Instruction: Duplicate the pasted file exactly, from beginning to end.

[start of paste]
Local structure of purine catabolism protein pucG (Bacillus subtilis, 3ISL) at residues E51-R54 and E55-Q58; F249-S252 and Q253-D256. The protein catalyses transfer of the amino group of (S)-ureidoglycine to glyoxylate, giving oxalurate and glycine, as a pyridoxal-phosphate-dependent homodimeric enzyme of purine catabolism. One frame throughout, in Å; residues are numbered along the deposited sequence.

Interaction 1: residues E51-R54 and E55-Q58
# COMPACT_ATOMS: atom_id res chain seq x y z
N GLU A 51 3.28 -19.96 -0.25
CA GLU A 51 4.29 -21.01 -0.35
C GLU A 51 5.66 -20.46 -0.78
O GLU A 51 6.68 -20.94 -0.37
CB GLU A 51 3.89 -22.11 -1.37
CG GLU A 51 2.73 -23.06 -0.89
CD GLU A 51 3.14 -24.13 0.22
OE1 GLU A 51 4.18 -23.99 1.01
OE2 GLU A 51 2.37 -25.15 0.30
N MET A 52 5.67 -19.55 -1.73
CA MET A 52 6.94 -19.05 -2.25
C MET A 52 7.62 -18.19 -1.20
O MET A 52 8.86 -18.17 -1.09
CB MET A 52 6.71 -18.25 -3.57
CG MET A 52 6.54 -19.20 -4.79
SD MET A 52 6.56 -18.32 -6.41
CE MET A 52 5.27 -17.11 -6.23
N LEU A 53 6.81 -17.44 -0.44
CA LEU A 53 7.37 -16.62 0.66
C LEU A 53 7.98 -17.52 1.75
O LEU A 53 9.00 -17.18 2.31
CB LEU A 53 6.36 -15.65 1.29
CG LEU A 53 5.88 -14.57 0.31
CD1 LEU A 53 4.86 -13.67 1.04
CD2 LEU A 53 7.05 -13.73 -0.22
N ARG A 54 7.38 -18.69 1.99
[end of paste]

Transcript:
Local structure of purine catabolism protein pucG (Bacillus subtilis, 3ISL) at residues E51-R54 and E55-Q58; F249-S252 and Q253-D256. The protein catalyses transfer of the amino group of (S)-ureidoglycine to glyoxylate, giving oxalurate and glycine, as a pyridoxal-phosphate-dependent homodimeric enzyme of purine catabolism. One frame throughout, in Å; residues are numbered along the deposited sequence.

Interaction 1: residues E51-R54 and E55-Q58
# COMPACT_ATOMS: atom_id res chain seq x y z
N GLU A 51 3.28 -19.96 -0.25
CA GLU A 51 4.29 -21.01 -0.35
C GLU A 51 5.66 -20.46 -0.78
O GLU A 51 6.68 -20.94 -0.37
CB GLU A 51 3.89 -22.11 -1.37
CG GLU A 51 2.73 -23.06 -0.89
CD GLU A 51 3.14 -24.13 0.22
OE1 GLU A 51 4.18 -23.99 1.01
OE2 GLU A 51 2.37 -25.15 0.30
N MET A 52 5.67 -19.55 -1.73
CA MET A 52 6.94 -19.05 -2.25
C MET A 52 7.62 -18.19 -1.20
O MET A 52 8.86 -18.17 -1.09
CB MET A 52 6.71 -18.25 -3.57
CG MET A 52 6.54 -19.20 -4.79
SD MET A 52 6.56 -18.32 -6.41
CE MET A 52 5.27 -17.11 -6.23
N LEU A 53 6.81 -17.44 -0.44
CA LEU A 53 7.37 -16.62 0.66
C LEU A 53 7.98 -17.52 1.75
O LEU A 53 9.00 -17.18 2.31
CB LEU A 53 6.36 -15.65 1.29
CG LEU A 53 5.88 -14.57 0.31
CD1 LEU A 53 4.86 -13.67 1.04
CD2 LEU A 53 7.05 -13.73 -0.22
N ARG A 54 7.38 -18.69 1.99